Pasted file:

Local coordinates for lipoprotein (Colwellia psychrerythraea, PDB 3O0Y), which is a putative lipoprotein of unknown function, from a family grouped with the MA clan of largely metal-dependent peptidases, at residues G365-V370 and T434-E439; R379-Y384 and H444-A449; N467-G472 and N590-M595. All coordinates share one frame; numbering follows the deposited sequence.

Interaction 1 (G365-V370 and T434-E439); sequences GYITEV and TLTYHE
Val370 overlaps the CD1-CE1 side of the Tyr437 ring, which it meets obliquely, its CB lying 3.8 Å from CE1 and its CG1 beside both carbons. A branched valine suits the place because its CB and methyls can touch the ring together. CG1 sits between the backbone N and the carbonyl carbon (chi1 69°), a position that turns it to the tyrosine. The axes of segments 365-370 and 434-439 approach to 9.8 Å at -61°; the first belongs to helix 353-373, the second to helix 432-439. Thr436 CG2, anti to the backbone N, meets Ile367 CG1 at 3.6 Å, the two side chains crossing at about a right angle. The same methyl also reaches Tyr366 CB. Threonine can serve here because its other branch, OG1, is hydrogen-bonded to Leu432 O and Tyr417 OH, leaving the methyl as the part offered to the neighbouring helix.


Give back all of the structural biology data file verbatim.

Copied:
Local coordinates for lipoprotein (Colwellia psychrerythraea, PDB 3O0Y), which is a putative lipoprotein of unknown function, from a family grouped with the MA clan of largely metal-dependent peptidases, at residues G365-V370 and T434-E439; R379-Y384 and H444-A449; N467-G472 and N590-M595. All coordinates share one frame; numbering follows the deposited sequence.

Interaction 1 (G365-V370 and T434-E439); sequences GYITEV and TLTYHE
Val370 overlaps the CD1-CE1 side of the Tyr437 ring, which it meets obliquely, its CB lying 3.8 Å from CE1 and its CG1 beside both carbons. A branched valine suits the place because its CB and methyls can touch the ring together. CG1 sits between the backbone N and the carbonyl carbon (chi1 69°), a position that turns it to the tyrosine. The axes of segments 365-370 and 434-439 approach to 9.8 Å at -61°; the first belongs to helix 353-373, the second to helix 432-439. Thr436 CG2, anti to the backbone N, meets Ile367 CG1 at 3.6 Å, the two side chains crossing at about a right angle. The same methyl also reaches Tyr366 CB. Threonine can serve here because its other branch, OG1, is hydrogen-bonded to Leu432 O and Tyr417 OH, leaving the methyl as the part offered to the neighbouring helix.